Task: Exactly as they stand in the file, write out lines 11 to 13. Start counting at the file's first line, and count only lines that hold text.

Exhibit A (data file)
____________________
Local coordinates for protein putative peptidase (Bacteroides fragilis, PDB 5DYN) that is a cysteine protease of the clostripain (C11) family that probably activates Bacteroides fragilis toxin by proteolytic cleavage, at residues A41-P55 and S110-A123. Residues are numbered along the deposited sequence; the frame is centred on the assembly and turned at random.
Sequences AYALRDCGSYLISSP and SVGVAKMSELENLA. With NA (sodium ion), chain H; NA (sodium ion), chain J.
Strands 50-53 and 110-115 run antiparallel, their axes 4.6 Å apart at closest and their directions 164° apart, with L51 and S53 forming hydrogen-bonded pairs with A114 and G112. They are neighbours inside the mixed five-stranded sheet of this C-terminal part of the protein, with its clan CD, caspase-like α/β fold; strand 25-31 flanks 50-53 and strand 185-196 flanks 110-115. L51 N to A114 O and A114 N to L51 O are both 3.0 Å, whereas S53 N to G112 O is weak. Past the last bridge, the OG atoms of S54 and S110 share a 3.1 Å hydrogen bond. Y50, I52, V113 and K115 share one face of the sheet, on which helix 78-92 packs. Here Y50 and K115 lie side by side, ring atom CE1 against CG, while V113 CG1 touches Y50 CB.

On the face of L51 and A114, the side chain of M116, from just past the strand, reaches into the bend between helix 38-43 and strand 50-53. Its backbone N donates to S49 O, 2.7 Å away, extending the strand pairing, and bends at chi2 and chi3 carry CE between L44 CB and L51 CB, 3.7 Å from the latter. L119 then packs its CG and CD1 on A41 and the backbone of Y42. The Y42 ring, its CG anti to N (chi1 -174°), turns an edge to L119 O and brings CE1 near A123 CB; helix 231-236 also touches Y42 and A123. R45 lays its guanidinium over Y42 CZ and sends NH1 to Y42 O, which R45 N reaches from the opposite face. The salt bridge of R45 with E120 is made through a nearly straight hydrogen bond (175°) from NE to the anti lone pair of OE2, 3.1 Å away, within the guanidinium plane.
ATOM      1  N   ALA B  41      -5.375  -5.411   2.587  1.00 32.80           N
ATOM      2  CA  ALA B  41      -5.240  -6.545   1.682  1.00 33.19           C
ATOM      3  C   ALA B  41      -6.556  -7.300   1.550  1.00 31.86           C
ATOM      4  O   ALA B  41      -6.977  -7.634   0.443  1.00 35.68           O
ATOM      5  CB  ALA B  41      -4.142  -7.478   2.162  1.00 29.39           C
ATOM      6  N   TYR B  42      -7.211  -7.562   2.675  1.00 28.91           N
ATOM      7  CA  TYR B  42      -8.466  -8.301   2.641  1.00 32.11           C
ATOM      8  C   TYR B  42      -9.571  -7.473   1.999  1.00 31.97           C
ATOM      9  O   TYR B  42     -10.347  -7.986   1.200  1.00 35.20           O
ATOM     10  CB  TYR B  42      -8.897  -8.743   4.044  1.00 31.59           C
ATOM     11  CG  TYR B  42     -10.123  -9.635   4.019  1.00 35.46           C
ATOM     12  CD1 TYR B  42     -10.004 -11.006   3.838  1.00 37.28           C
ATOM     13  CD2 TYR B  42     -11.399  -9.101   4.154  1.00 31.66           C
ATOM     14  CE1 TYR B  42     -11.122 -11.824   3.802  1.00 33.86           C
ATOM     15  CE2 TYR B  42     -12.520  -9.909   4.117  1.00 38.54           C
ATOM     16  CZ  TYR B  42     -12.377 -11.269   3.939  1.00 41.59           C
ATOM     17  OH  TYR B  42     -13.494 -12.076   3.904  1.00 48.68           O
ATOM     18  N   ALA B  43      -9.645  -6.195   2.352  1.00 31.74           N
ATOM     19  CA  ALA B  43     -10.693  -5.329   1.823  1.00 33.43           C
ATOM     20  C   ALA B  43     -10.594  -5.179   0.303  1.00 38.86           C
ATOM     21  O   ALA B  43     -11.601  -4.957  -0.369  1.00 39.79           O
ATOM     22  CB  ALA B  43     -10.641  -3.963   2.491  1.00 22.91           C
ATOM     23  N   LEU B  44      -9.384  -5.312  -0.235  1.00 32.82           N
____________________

ATOM      7  CA  TYR B  42      -8.466  -8.301   2.641  1.00 32.11           C
ATOM      8  C   TYR B  42      -9.571  -7.473   1.999  1.00 31.97           C
ATOM      9  O   TYR B  42     -10.347  -7.986   1.200  1.00 35.20           O